Some of you may have already heard of light novel series Wandering Witch: The Journey of Elaina thanks to its forthcoming anime adaption or due to its consistently high ranking in the Japanese Kono Light Novel ga Sugoi! guide book the last couple of years. Whatever the case, Yen Press has just brought the series to the West so it’s time to find out why the series has proven so popular.
Inspired by a book about a travelling witch that she read in her childhood, protagonist Elaina sets out on an adventure of her own. Her journey sees her visiting many different countries and interacting with the various people she finds there. The path she flies down will show her many different sides of the people and creatures who call this world home, sometimes good and sometimes bad but always worth knowing about.
As the title of the series suggests, Elaina is a witch but despite having the title, she doesn’t use magic all that much. In the 14 chapters (all individual stories) included in this book, she only uses magic a handful of times and never at pivotal moments. As a child, Elaina was known in her village for being something of a genius and was shunned for being better than everyone else, which could certainly be why she uses it so little.
As briefly mentioned above Volume 1 of Wandering Witch is made up of 14 stories, which show Elaina in a different town or place (although two also act as backstory for her). If you’re familiar with Kino’s Journey then you’ll find that this series is very similar. Just like Kino’s Journey, many of the tales in this book are bittersweet or downright depressing affairs.
For example, during her travels Elaina comes across various unusual places, such as a town that’s split by those who eat bread or rice for breakfast, a flower field that takes humans hostage before devouring them, and a deserted city where only a mysterious girl lives. The very first story sees her mentoring a lonely girl who wishes to become a witch and return home to her sister (this is admittedly one of the better stories). It’s a mixed bag and some of these tales are better than others, but they all give off a mysterious aura that’s hard to look away from.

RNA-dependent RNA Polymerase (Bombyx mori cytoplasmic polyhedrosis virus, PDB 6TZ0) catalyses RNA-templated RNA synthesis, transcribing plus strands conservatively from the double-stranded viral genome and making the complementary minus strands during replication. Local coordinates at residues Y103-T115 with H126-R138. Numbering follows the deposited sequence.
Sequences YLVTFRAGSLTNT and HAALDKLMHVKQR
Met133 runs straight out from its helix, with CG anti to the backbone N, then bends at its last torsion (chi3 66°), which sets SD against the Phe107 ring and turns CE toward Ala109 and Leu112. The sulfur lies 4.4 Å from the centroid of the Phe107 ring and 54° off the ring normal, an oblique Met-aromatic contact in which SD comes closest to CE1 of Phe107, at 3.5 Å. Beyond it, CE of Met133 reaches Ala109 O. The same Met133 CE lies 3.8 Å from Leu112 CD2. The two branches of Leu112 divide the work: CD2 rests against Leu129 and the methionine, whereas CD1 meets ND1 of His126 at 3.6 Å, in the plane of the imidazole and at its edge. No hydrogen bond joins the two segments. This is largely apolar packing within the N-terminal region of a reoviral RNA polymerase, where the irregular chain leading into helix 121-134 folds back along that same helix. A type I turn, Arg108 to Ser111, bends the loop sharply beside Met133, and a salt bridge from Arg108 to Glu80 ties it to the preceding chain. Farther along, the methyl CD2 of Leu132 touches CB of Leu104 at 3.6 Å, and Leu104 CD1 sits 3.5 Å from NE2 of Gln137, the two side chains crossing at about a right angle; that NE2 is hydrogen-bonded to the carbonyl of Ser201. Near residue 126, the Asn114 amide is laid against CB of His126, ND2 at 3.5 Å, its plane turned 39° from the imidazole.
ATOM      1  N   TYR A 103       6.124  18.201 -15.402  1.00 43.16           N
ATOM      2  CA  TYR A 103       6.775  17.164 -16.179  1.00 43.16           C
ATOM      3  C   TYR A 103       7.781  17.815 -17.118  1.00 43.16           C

The thing that lets down Wandering Witch is an inconsistent tone in its storytelling. Author Jougi Shiraishi has written Elaina as a lazy, stubborn girl who wants to relax and see the world but not involve herself with others. Her inner monologues are often quite humorous, which doesn’t fit with the stories being told. Everything else about the work is quite serious and doesn’t lend itself to comedy. Elaina’s personality almost takes away from the messages the chapters are trying to convey to the reader.
This appears to be Shiraishi’s first work (originally self-published in Japanese before being licensed), which could explain the inconsistencies in the writing. The series itself is still on-going in Japan at 11 volumes, so it’s certainly been popular enough to overcome any problems there.
Of course, it helps that the light novel has a fairly unique set-up going for it. Earlier I compared it to fellow light novel series Kino’s Journey, but those books aren’t available in English (only the manga and anime are), so Wandering Witch is filling a gap that nothing else has. That’s perhaps both a blessing and a curse because I think readers will be more likely to overlook problems they shouldn’t just because there isn’t anything similar. Having said that this is only Volume 1, so it would certainly be interesting to see if things improved for the second instalment!
Wandering Witch Volume 1 comes to the West thanks to Yen Press and has been translated by Nicole Wilder. The translation reads well and apart from one typo there are no issues to note. Illustrations for the series have been handled by Azure. There aren’t that many images included throughout the book, four black-and-white images and two in colour and these mostly focus on Elaina. I’d have preferred a bit more variety in scenes featuring other characters, so hopefully, that changes going forward.
Overall, Wandering Witch is off to an interesting start. Fans of Kino’s Journey will certainly want to check it out for its similar style of storytelling, while others may be put off by the grim tales being told. As this is coupled with an inconsistent tone in writing, potential readers may want to hold out until more volumes are released to see how or if things improve.